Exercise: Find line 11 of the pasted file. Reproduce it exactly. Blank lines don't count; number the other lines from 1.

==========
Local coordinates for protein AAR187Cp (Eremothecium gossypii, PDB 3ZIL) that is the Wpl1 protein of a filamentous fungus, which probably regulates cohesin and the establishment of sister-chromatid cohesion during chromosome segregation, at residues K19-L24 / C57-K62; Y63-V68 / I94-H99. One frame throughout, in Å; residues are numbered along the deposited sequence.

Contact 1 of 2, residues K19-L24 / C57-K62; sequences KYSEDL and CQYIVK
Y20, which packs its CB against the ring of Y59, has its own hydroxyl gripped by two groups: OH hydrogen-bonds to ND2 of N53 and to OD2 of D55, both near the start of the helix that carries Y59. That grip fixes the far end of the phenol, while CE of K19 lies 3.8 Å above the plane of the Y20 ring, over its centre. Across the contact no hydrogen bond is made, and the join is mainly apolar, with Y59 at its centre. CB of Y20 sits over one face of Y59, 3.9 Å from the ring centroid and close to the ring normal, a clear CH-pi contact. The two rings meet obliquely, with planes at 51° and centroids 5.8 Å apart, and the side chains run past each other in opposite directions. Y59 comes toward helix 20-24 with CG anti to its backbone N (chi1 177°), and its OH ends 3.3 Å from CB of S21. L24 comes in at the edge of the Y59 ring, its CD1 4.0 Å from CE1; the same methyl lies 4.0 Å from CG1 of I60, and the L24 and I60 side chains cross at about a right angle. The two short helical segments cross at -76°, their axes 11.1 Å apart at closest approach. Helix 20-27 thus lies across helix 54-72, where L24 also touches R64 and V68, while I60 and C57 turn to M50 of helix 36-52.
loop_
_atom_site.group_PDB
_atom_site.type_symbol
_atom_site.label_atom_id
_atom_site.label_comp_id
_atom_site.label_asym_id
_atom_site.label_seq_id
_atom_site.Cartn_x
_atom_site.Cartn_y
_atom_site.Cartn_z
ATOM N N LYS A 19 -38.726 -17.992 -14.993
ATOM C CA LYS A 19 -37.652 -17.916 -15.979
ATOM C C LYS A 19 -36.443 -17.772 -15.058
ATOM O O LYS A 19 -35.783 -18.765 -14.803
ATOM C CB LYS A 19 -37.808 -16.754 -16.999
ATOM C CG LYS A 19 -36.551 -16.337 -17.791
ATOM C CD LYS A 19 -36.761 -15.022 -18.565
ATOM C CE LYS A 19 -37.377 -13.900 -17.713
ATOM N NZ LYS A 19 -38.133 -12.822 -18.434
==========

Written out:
_atom_site.Cartn_x